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Admiral Fell Promises


Price: $13.69 & FREE Shipping on orders over $35. Details
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$13.69 & FREE Shipping on orders over $35. Details Only 10 left in stock (more on the way). Ships from and sold by Amazon.com. Gift-wrap available.

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Admiral Fell Promises + Among The Leaves + April
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Product Details

  • Audio CD (July 13, 2010)
  • Original Release Date: 2010
  • Number of Discs: 1
  • Label: Caldo Verde
  • ASIN: B003N9XGBK
  • Average Customer Review: 4.7 out of 5 stars  See all reviews (19 customer reviews)
  • Amazon Best Sellers Rank: #19,125 in Music (See Top 100 in Music)

1. Alesund
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10. Bay of Skulls

Editorial Reviews

The new album by Sun Kil Moon, entitled 'Admiral Fell Promises' will be released on July 13th, 2010 by Caldo Verde Records. This 60 minute, ten song album is Sun Kil Moon's fourth, but only the third of original material after 2003's 'Ghosts of the Great Highway' and 2008's 'April'. Additionally it is the first that is all acoustic, played entirely by Mark Kozelek on nylon string guitar.

Customer Reviews

4.7 out of 5 stars
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See all 19 customer reviews
We are lucky to have Mark Kozelek and company!!
J. Pearson
The songs are terrific, and the album creates a beautiful, somewhat melancholy mood.
Big Moose
Hands down, one of the best singer/songwriters/voices ever.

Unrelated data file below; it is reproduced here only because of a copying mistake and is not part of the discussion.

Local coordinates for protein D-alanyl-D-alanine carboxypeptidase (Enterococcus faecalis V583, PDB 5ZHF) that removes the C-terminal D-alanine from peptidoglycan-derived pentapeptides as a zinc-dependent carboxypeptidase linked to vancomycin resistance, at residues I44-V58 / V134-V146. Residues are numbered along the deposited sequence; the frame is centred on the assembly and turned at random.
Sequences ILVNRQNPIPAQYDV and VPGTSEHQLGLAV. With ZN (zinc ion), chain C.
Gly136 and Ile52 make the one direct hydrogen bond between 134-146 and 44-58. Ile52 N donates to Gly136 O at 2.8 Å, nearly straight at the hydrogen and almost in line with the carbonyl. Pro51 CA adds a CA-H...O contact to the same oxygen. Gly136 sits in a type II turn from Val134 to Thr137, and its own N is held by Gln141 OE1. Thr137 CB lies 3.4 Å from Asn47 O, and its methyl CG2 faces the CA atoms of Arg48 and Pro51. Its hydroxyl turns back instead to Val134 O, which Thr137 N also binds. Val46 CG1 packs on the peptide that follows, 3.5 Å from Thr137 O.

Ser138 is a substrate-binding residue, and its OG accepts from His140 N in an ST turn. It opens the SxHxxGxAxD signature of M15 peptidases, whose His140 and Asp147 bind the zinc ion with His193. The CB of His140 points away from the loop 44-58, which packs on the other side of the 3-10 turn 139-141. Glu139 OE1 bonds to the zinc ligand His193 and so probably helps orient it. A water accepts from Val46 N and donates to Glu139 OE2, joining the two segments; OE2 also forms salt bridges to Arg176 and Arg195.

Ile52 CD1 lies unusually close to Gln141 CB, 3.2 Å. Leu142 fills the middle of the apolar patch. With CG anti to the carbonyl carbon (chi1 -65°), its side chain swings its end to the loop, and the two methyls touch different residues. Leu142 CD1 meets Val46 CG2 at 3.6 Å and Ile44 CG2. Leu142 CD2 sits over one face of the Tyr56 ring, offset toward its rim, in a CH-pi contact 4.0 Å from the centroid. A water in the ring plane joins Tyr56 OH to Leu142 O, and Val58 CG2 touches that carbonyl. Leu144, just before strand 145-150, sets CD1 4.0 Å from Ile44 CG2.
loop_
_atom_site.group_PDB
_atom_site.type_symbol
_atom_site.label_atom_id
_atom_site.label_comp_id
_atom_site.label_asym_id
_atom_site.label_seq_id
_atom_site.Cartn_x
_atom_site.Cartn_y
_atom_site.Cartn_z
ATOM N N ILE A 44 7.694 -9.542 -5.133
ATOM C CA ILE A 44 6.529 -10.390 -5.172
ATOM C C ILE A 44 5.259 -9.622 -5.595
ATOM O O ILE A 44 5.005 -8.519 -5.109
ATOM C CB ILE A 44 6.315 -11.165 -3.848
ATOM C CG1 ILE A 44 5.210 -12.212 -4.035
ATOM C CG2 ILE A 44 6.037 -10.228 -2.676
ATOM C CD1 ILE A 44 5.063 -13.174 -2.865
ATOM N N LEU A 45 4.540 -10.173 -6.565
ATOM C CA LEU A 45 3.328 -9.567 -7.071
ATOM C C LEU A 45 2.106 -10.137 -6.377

Jason Benda

Most Helpful Customer Reviews

20 of 21 people found the following review helpful By Red on Black TOP 1000 REVIEWER on July 13, 2010
Format: Audio CD
Do not trust the following since for this reviewer Mark Kozelek a.k.a. Sun Kil Moon could sing the contents of the menu from the local Burger Den and five stars would follow. Ever since his days in the Red House Painters a growing number of people have been in "on the secret" that the spellbinding voice and songs of Kozelek rank up there with the best in modern music and that "Ghosts of the Great Highway" and "April" have been two of the greatest albums from the past decade. "Carry me Ohio" off "Ghosts" remains one of my all time favourite songs and as such for this reviewer this is one of the most anticipated albums of 2010. It has streamed on Kozelek's Myspace page for well over a week and is now super glued in the CD player.

Kozelek makes music that is haunting, deep, melancholy and often very intense. On "Admiral Fell Promises" his latest album under the Sun Kill Moon moniker he locates in his music much more in the territory of previous songs like "Heron Blue" rather than the Neil Young orientated rock of "Salvador Sanchez". This is fully an acoustic set performed entirely by Kozelek on nylon-stringed guitar with a Spanish ambience pervading throughout its course.

"Admiral Fell Promises" in terms of seasonal cycles is a very autumnal album. It reeks of an atmosphere of falling leaves, cold grey days and a certain nostalgia linked to the imminent arrival of winter. It starts off in splendid style with "Alesund" opening with a long guitar introduction and drifting into a brilliant melody slightly reminiscence of Bob Mould's "Sunspots". Kozelek's guitar playing throughout is immense and his vocals are clear, a fault on some of his songs in the past.
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10 of 11 people found the following review helpful By Jason Benda on August 7, 2010
Format: Audio CD